• Fran

What does a pattern cutter need to create my design?

Updated: Sep 20

A guide on how to communicate your design concept to a pattern cutter.


What does a pattern cutter need to create my designs?


It can be difficult trying to communicate your creative ideas. Whether it's your first collection or if you have never worked with a pattern cutter before you may be struggling to figure out the best way to present your designs. If you haven't worked with a pattern cutter before it's hard to know what they are going to need to translate your designs from 2D to 3D garments.


At The Pattern Room, this is what we do day in, day out. Every designer has a different design process and every time we start from a different point. Some designers will have a sketch and some will use reference images.


Ensuring we create your design as close as possible to how you imagined it’s important from both ends to communicate the design in as much detail as possible so the end product is as close to the original concept as possible.


Here are a few ideas on how to get on the same page as your pattern cutter!

Every single one of our clients at The Pattern Room has a completely different design process and inspiration can come from many different sources. Some designers create from a sketch, and some even design in their head. It can be hard to translate that process into something for someone else to understand.


As a designer, it can also feel frustrating when your ideas are not understood. We are here to give you the tools to enable your designs to come to life!


Show us your designs

Should I work with a pattern cutter?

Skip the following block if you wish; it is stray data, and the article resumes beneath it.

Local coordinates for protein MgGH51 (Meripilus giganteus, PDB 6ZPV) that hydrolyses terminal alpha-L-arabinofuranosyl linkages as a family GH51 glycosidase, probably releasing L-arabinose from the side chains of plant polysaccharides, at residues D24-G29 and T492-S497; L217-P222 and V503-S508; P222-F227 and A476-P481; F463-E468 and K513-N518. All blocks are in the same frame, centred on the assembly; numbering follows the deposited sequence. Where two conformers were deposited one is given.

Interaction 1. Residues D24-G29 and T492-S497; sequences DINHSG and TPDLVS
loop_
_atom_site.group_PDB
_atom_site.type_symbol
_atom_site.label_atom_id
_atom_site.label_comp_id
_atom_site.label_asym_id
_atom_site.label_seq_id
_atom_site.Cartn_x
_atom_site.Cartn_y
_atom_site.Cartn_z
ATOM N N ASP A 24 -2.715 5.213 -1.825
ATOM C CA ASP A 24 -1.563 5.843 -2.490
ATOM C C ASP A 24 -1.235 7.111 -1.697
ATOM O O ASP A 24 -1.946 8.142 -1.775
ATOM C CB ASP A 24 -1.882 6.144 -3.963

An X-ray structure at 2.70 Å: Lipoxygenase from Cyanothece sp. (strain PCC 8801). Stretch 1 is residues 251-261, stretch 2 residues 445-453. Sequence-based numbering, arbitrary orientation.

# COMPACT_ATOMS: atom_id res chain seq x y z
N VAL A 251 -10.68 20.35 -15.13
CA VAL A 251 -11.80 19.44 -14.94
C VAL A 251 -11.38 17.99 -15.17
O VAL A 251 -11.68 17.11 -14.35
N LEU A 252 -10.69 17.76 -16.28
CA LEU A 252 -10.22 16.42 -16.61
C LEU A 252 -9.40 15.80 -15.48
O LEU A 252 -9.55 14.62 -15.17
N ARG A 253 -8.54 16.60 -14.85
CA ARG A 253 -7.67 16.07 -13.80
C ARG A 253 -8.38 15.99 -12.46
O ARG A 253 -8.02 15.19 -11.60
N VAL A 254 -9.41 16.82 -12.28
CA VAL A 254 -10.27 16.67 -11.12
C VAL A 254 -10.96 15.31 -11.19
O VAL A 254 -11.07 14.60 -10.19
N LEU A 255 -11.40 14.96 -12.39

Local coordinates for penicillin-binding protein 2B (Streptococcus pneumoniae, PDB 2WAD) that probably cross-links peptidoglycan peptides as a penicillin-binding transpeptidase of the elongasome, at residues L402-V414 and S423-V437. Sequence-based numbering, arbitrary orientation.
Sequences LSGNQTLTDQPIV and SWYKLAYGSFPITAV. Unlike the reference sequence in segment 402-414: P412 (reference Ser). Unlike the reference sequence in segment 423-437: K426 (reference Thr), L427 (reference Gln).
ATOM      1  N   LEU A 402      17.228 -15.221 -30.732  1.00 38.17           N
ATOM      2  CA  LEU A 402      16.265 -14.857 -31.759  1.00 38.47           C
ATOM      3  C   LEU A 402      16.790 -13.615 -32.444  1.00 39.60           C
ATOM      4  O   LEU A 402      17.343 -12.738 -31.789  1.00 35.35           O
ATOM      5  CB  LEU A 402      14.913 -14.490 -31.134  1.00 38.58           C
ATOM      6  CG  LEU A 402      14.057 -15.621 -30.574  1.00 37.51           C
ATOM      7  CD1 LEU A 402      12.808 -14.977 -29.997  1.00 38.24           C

Show us your designs


What does a pattern cutter need to create my designs?


If you haven't worked with a pattern cutter before it's hard to know what they are going to need to translate your designs from 2D to 3D garments.


At The Pattern Room this is what we do day in, day out. Every designer has a different design process and every time we start from a different point. Some designers will have a sketch and some will use reference images.


Ensuring we create your design as close as possible to how you imagined it’s important from both ends to communicate the design in as much detail as possible so the end product is as close to the original concept as possible.


  • Bringing in an old garment. If you love the fit or the cut of the garment and want to incorporate this in your design you can bring the pattern cutter the garment to work from. They will be able to draft a new pattern based on the garment and adjust it to fit your design.

  • Hand sketches. A sketch can communicate many things about a design, the weight of a fabric, the structure of a pattern/design, fastenings and trims. If like many of us sketching is not in your skill set, you can also draw up a basic technical sketch with finishings labelled.

  • Reference images of similar products. Providing reference images of garments to communicate the garment's structure or fit is a great way to show a pattern cutter what you're looking for.

  • CAD's and tech packs. Learning how to use design software will ensure your pattern cutter understands the technicality of the garment.


Should I work with a pattern cutter?


All designers come to their final product in a different way and some choose to not work with a pattern cutter. But if you want to create something unique that may not be on the market, working with a pattern cutter is a great option for you!


Working with a good pattern cutter is an important part of the design development. A pattern cutter will reduce the risk of garments coming out incorrectly by ensuring notches are in the correct places and the patterns are properly marked for production.


There is a language all people working in garment construction understand and working with someone who knows how to communicate in that language when pattern cutting is important.


How We Can Help


At The Pattern Room, we are here to prepare you for manufacturing. From pattern cutting to sampling, our job is to transform your 2D design into a ready-to-wear 3D garment.



If you have more unanswered questions book a consultancy session with Fran the owner of The Pattern Room.





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